Weekly Reflections, 5/27/2022
Weekly Reflections, 5/13/2022
About last night…
Thanks to all of you who were able to join us at last night’s Campus Gala. If I had to sum it up in one word, it would be WOW! We had over 200 guests in the room who came to honor 16 Shaw JCC and Lippman staff members who have worked a minimum of 20 years on Campus – representing a combined 484 years of dedicated service to the community. As a career non-profit professional, I have never seen staff recognized and honored in such a beautiful and heartfelt way. WOW!
Special thanks to event co-chairs Andrea Minster and Molly Stock, who along with event coordinator Trish Crane, planned and organized the entire event. While we look forward to sharing our fundraising results soon, the meaning this has to the staff is truly priceless.
On a more somber note, my most recent “Reflections,” shared on April 28 (see below), talked about my personal connection to the Shoah through my 94-year-old father’s experience as a survivor. Sadly, on Wednesday evening, he entered hospice at the Hospice of the Western Reserve in Cleveland. I’m sharing this for two reasons. First, I am so thankful that I was able to write about him while he was still able to appreciate the words, but this is another near daily reminder that we are losing this incredible generation who witnessed and experienced the most tragic chapter in our history. Second, thank you for your support and friendship, as well as your understanding if it takes me a little longer to get back to you or move a project forward.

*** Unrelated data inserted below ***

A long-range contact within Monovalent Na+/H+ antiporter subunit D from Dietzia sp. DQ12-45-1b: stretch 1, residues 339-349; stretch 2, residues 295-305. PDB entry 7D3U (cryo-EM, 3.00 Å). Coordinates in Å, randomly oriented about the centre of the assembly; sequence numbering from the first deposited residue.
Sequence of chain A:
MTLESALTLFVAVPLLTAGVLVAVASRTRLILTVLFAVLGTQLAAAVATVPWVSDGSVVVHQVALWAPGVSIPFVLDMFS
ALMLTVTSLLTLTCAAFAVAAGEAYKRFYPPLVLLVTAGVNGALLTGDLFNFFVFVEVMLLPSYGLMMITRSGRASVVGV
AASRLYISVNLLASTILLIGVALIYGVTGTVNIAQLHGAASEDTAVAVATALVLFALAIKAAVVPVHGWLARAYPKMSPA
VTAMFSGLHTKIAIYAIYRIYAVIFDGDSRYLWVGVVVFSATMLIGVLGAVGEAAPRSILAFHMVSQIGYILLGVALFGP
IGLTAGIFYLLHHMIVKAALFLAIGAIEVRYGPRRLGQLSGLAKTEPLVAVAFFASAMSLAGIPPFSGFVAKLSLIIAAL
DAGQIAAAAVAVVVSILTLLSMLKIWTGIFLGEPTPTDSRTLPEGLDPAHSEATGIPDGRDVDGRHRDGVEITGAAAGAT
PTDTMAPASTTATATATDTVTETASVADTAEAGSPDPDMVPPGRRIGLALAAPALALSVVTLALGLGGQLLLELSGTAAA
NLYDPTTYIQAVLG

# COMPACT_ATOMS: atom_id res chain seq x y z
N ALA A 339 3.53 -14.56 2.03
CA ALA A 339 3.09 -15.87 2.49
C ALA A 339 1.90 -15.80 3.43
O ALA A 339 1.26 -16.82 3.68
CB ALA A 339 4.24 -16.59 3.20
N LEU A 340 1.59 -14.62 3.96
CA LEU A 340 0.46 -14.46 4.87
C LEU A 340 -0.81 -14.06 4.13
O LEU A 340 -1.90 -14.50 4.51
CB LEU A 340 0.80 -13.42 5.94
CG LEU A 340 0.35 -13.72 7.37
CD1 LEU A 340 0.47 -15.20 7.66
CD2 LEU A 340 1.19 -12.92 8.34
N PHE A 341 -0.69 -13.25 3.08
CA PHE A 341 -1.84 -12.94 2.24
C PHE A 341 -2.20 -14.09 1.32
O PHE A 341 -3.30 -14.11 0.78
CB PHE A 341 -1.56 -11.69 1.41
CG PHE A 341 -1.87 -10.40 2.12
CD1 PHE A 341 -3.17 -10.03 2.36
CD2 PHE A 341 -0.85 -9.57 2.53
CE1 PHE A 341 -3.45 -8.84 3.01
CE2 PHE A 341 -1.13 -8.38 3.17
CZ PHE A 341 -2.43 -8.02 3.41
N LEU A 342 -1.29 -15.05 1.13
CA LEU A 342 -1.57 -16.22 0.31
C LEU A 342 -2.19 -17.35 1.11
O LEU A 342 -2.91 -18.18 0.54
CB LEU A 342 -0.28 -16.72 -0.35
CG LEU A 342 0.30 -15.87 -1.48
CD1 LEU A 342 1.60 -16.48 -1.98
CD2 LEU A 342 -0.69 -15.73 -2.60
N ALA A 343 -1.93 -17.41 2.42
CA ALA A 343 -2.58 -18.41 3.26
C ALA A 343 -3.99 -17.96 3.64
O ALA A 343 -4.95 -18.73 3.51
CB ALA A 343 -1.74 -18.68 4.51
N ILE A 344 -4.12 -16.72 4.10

The Akron Jewish community is a very special place. I am honored to be here to work with all of you.
Weekly Reflections, 4/28/22
Last night, the community gathered to mark Yom HaShoah, the annual day of remembrance for those who perished in the Holocaust. As part of the program, I shared the following remarks…
As some of you know, my father, Michael Blain, is a 94-year-old Holocaust survivor. His story – like that of so many survivors – is both incredible and tragic – incredible in terms of the smart and fortunate decisions that allowed him to survive, but tragic in terms of the family members he lost, including his parents (my grandparents), siblings, nieces, and cousins. I never could fully understand what my father experienced, how he survived, and the depths of his grief. A few years ago, I travelled to Poland, which of course included a visit to Auschwitz, where many of my family members died in the gas chambers. But even with these close, personal connections to the Shoah, it also always felt very distant – in time and place – and impossible to align with my generation’s experience growing up in the United States – let alone the experience of my children. It didn’t feel real.
(Cleveland area survivors, taken at Zion Memorial Park, Sunday, Sept. 12, 2021. Mike Blain is in the first row, fourth from the right.)
I don’t feel that way anymore. Since the Shoah, we have witnessed too many other genocides and wars with hundreds of thousands of civilian casualties – Korea, Vietnam, Cambodia, Bosnia, Rwanda, Darfur, Syria, Afghanistan... Now, with Russia’s invasion of Ukraine, we see it on the news every night – in very real time. And it’s happening to people who look like you and me – people who two months ago were living peaceful lives - enjoying their families, their homes, their hobbies, their careers. People who could never imagine how their lives – everything they know – were going to change. It is abundantly clear that life is cheap when in the hands of authoritarian leaders and regimes, who are ready to divide, to isolate, and to marginalize to achieve their misconceived and nefarious goals.